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Scripture Reflection - July 28, 2019

Sisters of Saint Dominic of Blauvelt, New York Scripture Reflection

Seventeenth Sunday in Ordinary Time, Year C

Genesis 18:20-32; Psalm 138:1-3, 6-8; Colossians 2:12-14; Luke11:1-13

As human beings we are wired for communication. We have an innate desire to relate to “the other” to express our deepest needs, desires and our bucket lists of general wants. Our manner of expressing ourselves is truly a form of art as diverse as our own personalities. Through verbal and non-verbal means we can be direct, hint, beat around the bush or engage in something in between. No matter what the form, our activity—whether we realize it or not— is relational. We communicate to get a response.

In Sunday's Gospel account, Luke helps us to see that God deeply desires our prayerful response to his invitation to relationship. Luke shares with us a “how-to” communicate with God. Sometimes we can become so caught up in our everyday lives that we fail to recognize that our acting on God's invitation is “required.” We might expect God to automatically give us what we need—perhaps subconsciously we just chalk it up to God already knowing our every thought and desire. Jesus in instructing his disciples, infers that our expectations are not enough. He provides us with a perfect model for prayer which emphasizes the need for mindfulness in approaching God with our every desire for ourselves and for the world.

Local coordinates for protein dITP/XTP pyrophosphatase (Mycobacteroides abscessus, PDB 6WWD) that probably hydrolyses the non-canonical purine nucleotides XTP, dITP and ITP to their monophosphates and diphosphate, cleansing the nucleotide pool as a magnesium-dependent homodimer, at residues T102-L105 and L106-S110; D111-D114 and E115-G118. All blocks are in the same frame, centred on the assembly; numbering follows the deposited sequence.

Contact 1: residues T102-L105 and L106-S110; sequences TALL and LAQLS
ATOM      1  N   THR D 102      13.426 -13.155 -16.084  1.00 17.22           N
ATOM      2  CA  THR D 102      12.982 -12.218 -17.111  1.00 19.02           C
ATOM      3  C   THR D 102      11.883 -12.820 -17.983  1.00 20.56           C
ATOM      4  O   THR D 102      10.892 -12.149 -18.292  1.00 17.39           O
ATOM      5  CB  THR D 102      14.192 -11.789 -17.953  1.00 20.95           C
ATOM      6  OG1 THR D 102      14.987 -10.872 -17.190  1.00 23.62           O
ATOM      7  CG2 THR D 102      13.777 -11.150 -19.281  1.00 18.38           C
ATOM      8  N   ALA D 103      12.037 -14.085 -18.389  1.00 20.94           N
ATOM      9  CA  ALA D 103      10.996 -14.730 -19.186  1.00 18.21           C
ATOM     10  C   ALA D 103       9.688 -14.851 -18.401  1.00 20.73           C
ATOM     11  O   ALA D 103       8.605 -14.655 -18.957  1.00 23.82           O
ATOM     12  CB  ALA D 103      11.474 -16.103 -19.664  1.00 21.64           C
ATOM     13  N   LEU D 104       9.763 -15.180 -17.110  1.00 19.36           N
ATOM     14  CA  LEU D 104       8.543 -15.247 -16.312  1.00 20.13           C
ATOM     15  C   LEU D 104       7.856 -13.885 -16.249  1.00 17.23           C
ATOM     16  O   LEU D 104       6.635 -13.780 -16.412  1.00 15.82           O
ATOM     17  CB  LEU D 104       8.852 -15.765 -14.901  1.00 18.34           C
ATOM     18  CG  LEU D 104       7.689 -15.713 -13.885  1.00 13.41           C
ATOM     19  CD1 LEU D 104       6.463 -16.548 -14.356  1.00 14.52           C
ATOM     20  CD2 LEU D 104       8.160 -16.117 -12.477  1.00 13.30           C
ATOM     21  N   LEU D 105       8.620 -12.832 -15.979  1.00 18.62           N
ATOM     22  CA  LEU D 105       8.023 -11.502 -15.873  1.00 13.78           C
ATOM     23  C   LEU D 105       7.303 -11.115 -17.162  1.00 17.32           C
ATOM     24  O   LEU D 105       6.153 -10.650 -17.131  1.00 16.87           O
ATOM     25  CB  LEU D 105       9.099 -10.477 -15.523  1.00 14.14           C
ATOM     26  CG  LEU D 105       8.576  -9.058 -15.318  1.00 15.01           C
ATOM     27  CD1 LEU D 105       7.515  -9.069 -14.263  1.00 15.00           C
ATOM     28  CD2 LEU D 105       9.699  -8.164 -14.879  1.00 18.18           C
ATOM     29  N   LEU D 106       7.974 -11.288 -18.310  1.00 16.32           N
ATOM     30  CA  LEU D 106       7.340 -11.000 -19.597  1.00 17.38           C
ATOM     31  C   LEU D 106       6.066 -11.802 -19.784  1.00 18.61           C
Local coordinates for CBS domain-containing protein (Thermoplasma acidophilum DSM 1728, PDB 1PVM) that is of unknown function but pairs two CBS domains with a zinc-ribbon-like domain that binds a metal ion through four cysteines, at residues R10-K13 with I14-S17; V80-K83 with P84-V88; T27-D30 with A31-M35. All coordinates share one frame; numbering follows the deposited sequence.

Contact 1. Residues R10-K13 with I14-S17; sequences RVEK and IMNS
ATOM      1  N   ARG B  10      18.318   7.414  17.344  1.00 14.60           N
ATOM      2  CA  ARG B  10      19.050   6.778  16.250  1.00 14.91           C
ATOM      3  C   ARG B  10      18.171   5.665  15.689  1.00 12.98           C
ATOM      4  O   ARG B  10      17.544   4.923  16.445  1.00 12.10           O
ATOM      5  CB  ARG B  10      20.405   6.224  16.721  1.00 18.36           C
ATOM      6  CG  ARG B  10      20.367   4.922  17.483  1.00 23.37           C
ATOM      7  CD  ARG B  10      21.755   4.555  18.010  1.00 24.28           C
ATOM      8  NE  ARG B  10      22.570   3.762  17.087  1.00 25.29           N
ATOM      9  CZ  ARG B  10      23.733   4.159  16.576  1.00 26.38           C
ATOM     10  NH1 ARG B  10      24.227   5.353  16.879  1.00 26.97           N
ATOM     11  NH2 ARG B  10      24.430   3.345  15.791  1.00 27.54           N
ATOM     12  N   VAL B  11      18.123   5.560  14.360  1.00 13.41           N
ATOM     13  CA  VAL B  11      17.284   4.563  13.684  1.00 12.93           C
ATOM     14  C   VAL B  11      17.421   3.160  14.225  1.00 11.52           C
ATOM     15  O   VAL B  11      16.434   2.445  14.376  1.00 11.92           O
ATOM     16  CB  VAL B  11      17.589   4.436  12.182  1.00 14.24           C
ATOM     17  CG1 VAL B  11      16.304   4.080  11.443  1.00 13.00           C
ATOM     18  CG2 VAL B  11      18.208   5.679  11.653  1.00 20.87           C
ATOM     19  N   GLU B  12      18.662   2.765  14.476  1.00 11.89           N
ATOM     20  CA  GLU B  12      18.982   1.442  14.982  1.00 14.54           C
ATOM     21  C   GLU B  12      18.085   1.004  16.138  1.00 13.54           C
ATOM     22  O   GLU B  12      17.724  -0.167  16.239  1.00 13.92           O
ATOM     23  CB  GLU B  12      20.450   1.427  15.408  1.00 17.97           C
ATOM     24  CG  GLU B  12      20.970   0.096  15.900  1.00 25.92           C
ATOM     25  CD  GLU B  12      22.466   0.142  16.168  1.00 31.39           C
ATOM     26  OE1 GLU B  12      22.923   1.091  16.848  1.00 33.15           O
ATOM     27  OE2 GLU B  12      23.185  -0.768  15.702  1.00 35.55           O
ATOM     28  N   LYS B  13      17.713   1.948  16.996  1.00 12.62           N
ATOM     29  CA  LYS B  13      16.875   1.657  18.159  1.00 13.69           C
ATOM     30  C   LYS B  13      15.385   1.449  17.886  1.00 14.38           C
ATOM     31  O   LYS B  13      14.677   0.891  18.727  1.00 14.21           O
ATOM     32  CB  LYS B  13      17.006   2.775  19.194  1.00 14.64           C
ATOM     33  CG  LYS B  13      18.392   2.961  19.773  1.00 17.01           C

Through Jesus' example of a persistent “mindful” neighbor, we are, as also seen in other places in Scripture, being invited to take on the nature of a child in our relationship with God. What parent can ignore the persistent beckoning of a child as they seek to communicate a definitive need to Mom or Dad? Only a response of some kind will meet the child's criteria for ending the quest. We also see this kind of persistence in the first reading as Abraham “negotiates” with God to save the good people of Sodom and Gomorrah. God's response in both Scripture accounts to persistent approaching and asking is an outpouring of love and mercy.

Jesus invites us to see that God so deeply desires that we become persistent “askers” and seekers. He invites us to accept God's invitation to loving relationship He challenges us to mindfully reflect on the experiences of our daily lives so that we are ready to approach God from the deepest recesses of our hearts. In persistently placing our desires for ourselves, others and the whole world community before God, we live in the hope of God responding with overflowing mercy for that which God knows we need.

Sister BarbaraAnn Sgro, OP


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